Bound up by broadband? Think of the poor home-based entrepreneur.
Get online to keep on-track
In the whole debate on broadband raging between political parties, there is very little emphasis on how important broadband is to the home-business sector.
Yet for this fast-growing sector of the economy, broadband is crucial. It’s interesting to learn from Morgan Research that we (the home-based workforce) are much more active users of the internet than the wage slaves at the big end of town.
Nearly nine out of 10 home-based workers have used the internet in the past week (that’s 2.4 million people online in Australia each month), dwarfing even the use by small business owners, which is already at 77% of owners and proprietors of smaller enterprises.
It’s a pity that both the Government and the Opposition are only now starting to talk up a high-speed broadband option for us to help us network on a global basis.
The reality, according to Morgan Research, is that 60% of home-based workers use the internet eight or more times a week compared to 42% of small-business owners and 30% of cautious investors who use dial-up financial services.
In fact, only 6% of home-based workers have never used the internet – a third of the number in the general population.
When you are starting out at home, nothing is more important than finding ways to save on costs and overheads by using the web and networking with like-minded individuals.
And as you are at home, staying in touch and up-to-date on the web, while not quite the same as having a coffee at a café with work colleagues, is vital to a growing home business. And of course it is crucial to reach new markets.
It is not the speed of the machine, it’s the speed of the business decisions that is critical here. If you’re not in touch, you’re out of touch with the vital source of business growth: new customers at low cost.
Australia is simply not competitive in providing a home business network backbone with access to fast broadband, yet these services are readily available to the big end of town. And if someone could stop Skype dropping out, this home business operator is willing to donate free books to charity.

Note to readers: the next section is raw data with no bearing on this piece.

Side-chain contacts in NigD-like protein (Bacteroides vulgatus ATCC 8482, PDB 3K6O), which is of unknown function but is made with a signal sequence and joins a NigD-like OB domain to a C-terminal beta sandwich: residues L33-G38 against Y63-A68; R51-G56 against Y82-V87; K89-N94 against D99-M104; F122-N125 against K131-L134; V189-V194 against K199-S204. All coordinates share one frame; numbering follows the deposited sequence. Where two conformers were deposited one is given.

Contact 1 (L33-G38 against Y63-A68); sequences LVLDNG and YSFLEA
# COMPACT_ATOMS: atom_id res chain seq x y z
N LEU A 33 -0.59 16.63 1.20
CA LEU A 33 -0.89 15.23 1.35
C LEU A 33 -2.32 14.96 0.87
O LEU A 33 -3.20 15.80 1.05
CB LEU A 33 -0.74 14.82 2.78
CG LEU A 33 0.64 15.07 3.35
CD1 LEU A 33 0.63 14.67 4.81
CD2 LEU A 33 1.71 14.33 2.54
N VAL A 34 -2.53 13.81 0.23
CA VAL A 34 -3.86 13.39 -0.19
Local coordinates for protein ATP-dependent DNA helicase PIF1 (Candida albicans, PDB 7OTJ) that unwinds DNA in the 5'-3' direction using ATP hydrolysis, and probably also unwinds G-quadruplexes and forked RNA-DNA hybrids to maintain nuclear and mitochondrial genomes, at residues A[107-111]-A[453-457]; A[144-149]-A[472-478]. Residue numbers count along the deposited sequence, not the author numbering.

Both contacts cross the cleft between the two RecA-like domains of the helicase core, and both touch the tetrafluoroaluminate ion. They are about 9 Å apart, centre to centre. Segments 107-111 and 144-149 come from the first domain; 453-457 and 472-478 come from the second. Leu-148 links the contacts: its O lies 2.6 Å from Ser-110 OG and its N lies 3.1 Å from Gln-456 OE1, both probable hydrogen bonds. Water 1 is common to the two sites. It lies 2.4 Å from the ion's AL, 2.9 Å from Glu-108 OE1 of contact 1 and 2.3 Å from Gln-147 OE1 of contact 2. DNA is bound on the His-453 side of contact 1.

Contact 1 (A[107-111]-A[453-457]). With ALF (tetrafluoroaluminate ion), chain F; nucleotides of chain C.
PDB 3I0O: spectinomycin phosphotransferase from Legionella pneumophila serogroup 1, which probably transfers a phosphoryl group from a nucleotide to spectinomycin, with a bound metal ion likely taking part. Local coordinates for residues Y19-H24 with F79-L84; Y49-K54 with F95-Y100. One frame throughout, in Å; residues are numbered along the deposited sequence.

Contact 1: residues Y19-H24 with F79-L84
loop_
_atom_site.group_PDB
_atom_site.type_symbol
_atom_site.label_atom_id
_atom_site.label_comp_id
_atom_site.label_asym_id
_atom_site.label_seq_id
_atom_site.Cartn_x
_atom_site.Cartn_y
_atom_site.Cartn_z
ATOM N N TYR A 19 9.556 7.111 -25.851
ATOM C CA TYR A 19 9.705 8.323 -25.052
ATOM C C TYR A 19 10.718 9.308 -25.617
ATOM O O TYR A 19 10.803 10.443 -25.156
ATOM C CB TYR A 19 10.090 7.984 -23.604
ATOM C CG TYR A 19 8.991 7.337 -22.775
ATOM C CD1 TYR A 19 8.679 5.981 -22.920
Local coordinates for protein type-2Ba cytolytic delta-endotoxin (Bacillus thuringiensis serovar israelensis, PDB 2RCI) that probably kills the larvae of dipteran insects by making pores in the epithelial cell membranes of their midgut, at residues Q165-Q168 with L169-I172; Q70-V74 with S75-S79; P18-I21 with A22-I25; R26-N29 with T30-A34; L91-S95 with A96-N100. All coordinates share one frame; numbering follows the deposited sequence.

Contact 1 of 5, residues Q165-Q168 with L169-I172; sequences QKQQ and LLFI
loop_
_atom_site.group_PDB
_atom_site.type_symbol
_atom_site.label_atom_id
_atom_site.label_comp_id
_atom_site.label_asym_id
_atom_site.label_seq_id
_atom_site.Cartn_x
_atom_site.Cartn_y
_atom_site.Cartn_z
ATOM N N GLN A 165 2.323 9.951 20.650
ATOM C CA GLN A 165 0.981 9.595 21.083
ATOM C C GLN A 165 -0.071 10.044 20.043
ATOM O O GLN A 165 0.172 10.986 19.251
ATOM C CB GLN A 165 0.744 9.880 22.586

Dial-up is already becoming a thing of the past. Technology savvy home businesses operators are using fixed wireless in the home, xDSL or cable modems and communicating with mates on the new 3G mobile phone network to throttle down the cost of staying in touch. With the costs of constant wireless still prohibitive for most home businesses, affordability is a key concern and time lost due to viruses or technology hiccups a major worry.
Our Australian broadband download speeds are slow compared to our Asian neighbours and the rest of the world and this is why home business should be interested in the internet access upgrade debate. We are ranked 25 th by the World Economic Forum on broadband availability and 15 th on our network readiness (source: country rankings 2006/2007, www.weforum.org ).
Dr Jane Shelton not only runs a business from home but is doing business research into people working from home. She is managing director of Marshall Place Associates, Melbourne’s independent think tank, and CEO (honourary) for ‘Life. Be in it.’ International. Shelton has a Doctorate in Business Administration at the Australian Graduate School of Entrepreneurship (AGSE) at Swinburne University of Technology after a Master of Arts in Public Policy at Melbourne University and a Bachelor of Business in banking and finance at Monash University.
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